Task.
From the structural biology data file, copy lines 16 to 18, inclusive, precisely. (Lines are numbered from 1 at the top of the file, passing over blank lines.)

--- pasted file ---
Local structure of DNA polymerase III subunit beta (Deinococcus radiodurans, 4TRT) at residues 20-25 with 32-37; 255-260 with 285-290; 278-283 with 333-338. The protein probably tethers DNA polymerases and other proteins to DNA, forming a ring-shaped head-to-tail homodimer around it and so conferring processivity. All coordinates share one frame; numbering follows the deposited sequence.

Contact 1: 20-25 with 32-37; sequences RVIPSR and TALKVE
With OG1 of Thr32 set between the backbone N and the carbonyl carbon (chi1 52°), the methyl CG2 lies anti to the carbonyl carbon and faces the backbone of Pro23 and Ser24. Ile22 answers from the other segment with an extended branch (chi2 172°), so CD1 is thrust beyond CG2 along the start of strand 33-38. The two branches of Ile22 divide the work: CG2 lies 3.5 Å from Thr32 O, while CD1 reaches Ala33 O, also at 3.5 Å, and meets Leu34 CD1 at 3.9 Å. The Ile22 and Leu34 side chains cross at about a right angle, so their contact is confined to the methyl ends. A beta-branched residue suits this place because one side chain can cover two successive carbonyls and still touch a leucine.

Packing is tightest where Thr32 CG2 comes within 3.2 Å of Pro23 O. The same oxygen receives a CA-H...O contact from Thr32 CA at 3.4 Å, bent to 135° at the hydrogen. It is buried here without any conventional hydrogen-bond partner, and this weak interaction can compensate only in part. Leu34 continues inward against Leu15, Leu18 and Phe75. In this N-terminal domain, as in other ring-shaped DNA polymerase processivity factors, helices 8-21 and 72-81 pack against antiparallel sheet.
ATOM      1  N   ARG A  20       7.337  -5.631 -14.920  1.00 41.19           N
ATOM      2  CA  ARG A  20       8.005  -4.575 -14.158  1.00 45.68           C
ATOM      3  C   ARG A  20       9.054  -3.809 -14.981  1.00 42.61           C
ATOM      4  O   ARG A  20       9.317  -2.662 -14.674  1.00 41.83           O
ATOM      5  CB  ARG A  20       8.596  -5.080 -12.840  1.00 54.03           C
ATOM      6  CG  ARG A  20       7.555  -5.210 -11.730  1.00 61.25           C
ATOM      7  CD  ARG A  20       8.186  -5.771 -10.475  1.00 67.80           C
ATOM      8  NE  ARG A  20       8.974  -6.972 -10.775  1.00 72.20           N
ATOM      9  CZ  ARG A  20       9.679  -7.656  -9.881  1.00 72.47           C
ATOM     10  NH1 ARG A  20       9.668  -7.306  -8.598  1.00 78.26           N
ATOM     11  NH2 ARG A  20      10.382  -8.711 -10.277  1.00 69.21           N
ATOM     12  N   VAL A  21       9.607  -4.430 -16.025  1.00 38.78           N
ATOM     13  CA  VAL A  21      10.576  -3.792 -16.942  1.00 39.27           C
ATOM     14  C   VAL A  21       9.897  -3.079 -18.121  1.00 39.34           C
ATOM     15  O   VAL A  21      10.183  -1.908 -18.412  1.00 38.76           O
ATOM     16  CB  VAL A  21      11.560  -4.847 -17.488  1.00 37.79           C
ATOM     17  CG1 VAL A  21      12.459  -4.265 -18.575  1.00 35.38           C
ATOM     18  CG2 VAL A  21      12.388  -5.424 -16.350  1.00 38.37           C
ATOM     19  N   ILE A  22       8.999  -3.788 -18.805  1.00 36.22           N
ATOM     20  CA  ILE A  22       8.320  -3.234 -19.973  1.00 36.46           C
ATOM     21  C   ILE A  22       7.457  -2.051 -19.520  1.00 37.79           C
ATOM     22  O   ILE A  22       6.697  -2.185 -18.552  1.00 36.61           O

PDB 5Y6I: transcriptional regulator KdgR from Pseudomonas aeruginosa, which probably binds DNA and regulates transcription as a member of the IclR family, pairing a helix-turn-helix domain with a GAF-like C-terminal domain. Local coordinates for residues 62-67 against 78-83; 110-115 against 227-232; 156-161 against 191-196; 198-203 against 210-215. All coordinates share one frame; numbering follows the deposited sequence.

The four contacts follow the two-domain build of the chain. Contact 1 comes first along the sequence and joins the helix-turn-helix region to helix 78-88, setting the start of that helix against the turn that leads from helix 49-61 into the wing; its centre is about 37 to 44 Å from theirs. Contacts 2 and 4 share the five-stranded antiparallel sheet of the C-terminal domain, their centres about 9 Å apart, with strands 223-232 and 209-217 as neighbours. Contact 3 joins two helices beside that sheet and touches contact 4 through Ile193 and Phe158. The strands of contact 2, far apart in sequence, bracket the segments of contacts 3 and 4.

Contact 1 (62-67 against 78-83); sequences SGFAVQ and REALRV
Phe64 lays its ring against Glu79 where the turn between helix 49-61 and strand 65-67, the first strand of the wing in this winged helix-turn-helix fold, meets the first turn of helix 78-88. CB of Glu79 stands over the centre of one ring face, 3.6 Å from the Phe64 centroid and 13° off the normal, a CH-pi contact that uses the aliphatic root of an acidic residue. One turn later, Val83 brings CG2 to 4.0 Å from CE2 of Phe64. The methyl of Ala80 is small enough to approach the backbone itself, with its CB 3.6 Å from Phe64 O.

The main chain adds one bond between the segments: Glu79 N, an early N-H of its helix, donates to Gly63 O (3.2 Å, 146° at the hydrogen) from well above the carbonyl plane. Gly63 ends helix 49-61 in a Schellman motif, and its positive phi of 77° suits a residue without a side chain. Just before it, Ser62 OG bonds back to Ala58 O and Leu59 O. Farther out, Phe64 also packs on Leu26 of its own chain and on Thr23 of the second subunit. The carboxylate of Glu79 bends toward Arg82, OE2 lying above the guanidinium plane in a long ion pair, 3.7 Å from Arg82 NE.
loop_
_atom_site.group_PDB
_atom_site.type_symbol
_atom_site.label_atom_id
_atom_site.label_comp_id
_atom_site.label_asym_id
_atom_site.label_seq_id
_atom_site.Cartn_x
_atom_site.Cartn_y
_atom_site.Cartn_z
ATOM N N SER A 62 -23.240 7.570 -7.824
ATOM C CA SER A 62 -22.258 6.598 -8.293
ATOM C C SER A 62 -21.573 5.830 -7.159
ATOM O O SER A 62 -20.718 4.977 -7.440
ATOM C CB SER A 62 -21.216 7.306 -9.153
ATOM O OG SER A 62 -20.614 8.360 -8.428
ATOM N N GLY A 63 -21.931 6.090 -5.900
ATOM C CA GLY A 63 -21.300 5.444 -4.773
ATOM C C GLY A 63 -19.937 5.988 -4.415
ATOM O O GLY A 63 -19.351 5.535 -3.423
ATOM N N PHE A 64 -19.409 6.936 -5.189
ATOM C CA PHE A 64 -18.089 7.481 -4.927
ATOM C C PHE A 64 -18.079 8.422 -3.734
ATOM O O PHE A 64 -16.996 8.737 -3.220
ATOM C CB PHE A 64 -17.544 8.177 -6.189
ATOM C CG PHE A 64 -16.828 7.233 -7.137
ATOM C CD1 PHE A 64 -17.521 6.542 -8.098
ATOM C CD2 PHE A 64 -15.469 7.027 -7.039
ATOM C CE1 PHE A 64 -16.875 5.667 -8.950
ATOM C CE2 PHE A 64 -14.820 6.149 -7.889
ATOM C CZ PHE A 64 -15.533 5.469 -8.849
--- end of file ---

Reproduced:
ATOM     12  N   VAL A  21       9.607  -4.430 -16.025  1.00 38.78           N
ATOM     13  CA  VAL A  21      10.576  -3.792 -16.942  1.00 39.27           C
ATOM     14  C   VAL A  21       9.897  -3.079 -18.121  1.00 39.34           C